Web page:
Thursday, June 18, 2009

*my girl.

my girls.

I have always marveled at my sister.

Laura's fearlessness cast a shadow I was desperate to be in. I was 2.5 years older, but I used to beg her to play with me. One year my mom gave her a slushy maker, and Laura would sit imperiously, doling out frozen juice on a spoon like cocaine to the drooling twins. (As memory serves, Matthew always made out better in the bargain, but he was a more desirable compatriot—no one wants to hitch their wagon to the Earl of Tattletales.) She was stronger than me, too. She used to shove me into one corner of the sofa with her feet and kick me until I cried. In her defense, I was too dumb to just get off the couch and I cry easy.

When Laura was little she was just so. damned. cute. She carried around odd assortments of items until my mother resorted to calling her The Bag Lady. She worshiped her grandfather. She hated taking medicine, so much so that she had her pills crushed up into a plate of bananas mashed with peanut butter (my mother found the plate, exactly as she'd prepared it, in the basement weeks later). She had a hair cut she hated that made old men call her "Sonny" until she was 8 years old. She used to sleep so hard that she'd wake, red-faced and sweating, and have fun conversations like:

Mom: Laura, are you awake?

Laura: Hmyesgoway.

Mom: Laura. Are you awake?

Laura, with extreme frustration: Hmyes. Goway.

Mom: Are you sure? What's your name?

Laura, furiously: YELLOW.

She was sassy, as evidenced by the time when, at age 5, she looked at her brother witheringly and proclaimed, "Matthew. Those socks don't motely match your outfit." To this day, this is her least favorite family story.

Laura knew what to wear and how to talk to boys when I was stumbling through middle school in white sweatpants and meeting male conversation with wild blushing and terrified screeching. When we were 9 and 11, we invented our own language. When we were 14 and 16, we babysat the neighbors' kids together and raided their refrigerator and stayed up late with their mom debating the Bible. And when we were 17 and 19, we just about stopped speaking to each other entirely.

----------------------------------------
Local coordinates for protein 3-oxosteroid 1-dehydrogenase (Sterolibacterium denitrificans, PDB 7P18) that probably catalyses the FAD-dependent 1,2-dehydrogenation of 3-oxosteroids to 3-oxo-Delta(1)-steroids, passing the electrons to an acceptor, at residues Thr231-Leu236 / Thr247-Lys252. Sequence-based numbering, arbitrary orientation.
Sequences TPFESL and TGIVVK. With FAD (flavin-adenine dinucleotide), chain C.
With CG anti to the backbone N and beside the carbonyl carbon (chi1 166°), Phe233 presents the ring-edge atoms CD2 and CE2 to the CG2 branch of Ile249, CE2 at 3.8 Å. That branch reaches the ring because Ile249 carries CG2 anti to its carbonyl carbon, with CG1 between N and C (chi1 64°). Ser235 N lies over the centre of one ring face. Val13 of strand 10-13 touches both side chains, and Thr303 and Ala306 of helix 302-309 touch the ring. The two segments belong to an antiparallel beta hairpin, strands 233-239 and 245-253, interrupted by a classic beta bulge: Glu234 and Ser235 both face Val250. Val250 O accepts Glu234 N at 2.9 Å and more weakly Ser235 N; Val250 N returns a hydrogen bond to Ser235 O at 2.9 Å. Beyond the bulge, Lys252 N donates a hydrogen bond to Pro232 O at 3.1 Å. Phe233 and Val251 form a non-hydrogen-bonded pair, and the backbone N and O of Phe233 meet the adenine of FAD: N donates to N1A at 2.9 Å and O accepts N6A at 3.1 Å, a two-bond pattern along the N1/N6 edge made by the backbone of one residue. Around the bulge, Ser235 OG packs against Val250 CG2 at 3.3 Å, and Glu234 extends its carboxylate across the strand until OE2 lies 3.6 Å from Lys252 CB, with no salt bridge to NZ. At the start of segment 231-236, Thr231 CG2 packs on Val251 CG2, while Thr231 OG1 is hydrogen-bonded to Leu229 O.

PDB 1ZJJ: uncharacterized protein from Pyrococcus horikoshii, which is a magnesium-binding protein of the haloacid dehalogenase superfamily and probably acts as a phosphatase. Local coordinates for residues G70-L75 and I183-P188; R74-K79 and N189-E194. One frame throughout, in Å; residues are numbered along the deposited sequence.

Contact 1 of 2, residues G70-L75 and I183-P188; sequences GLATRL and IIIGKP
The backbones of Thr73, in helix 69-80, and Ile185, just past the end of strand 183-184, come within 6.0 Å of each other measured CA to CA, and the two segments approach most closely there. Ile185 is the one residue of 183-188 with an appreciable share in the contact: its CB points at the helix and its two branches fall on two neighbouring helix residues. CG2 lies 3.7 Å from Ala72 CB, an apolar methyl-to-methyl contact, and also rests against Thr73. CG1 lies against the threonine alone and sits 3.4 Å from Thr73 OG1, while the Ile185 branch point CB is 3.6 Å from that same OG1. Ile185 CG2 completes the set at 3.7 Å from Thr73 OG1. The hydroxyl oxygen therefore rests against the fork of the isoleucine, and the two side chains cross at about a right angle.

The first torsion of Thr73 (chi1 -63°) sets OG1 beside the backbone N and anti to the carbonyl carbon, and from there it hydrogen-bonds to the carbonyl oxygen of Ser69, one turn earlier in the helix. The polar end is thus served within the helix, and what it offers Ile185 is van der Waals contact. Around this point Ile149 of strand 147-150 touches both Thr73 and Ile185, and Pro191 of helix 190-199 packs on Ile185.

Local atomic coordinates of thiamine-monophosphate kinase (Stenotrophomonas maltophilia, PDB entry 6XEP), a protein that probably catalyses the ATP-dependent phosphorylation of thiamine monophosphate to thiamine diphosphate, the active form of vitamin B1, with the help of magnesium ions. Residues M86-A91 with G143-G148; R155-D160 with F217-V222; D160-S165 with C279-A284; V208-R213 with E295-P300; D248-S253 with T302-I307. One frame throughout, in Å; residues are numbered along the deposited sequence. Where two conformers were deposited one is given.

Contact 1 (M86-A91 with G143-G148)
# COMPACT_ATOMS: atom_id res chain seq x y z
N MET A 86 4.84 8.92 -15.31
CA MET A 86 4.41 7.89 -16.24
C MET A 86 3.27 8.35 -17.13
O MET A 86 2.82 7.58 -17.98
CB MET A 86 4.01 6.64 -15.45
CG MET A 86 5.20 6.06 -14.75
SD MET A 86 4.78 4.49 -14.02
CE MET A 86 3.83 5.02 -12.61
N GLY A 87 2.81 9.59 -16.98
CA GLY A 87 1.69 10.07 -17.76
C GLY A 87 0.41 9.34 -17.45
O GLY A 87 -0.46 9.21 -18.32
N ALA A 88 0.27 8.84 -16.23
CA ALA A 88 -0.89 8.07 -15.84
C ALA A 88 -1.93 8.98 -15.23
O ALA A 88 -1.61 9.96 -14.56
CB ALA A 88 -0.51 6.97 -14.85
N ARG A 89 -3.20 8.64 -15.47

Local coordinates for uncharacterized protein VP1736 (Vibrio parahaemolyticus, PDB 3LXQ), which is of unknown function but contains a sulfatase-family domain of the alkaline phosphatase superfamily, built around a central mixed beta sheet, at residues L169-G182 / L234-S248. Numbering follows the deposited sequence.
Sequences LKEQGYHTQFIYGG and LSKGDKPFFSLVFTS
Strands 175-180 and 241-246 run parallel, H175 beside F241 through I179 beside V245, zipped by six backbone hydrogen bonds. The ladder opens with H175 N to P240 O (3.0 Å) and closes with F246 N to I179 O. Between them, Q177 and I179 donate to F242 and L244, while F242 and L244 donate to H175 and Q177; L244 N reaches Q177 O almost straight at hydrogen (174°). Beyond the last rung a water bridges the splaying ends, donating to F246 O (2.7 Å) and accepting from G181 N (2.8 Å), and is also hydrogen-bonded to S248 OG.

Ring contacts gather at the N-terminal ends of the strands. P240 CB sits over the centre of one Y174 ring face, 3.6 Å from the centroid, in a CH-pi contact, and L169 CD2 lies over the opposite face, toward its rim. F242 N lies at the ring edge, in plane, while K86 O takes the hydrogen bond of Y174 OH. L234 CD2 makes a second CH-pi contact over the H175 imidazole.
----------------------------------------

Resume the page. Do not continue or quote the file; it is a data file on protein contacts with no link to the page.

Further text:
But then something changed. She got wiser, I just got older. I developed an affinity for crisis, and I somehow found her on my doorstep every time. She picked up my pieces, and she refused delivery of my bullshit, and she taught me to Fake It Till You Make It. She got a better hair cut and she married a wonderful man, and he gave her a family.

And now we're 27 and (holy shit) almost 30 and she's one of my very best friends. She's brilliant and charming and quick, proof that so. damned. cute. has no expiration date for some people.

She's still fearless and still sassy and we still stop speaking entirely on occasion. I am eternally grateful for my sister. And I still marvel at her.

Because she's marvelous.

Happy Birthday, Laura. I promise I'll get you a real present before your next birthday.


kate says:
at: 3:45 PM said...


That is a most beautiful gift--and truly lovely writing. Could I have your permission to use it as an example of a memoir with my students?

(I may have to censor a few words for the young eyes--but I think they'd love it! And you have such an eloquent but also down-to-earth writing style.)

at: 3:47 PM said...

Everyone should have a sister like you.

What's Next? says:
at: 3:54 PM said...

Well said my friend.

K. says:
at: 4:11 PM said...

thank you, everybody!

katie, you flatter me! and yes, you are more than welcome to use my prose, stripped of its more (ahem) colorful passages ... =)



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I am a work in progress. I perpetually need a hair cut. I'm totally devoted to my remarkable nieces and nephew. I am an elementary home cook and a magazine worker bee. (Please criticize my syntax and spelling in the comments.) I think my dog is hilarious. I like chicken and spicy things. I have difficulty being a grown-up. Left to my own devices, I will eat enormous amounts of cheese snacks of all kinds.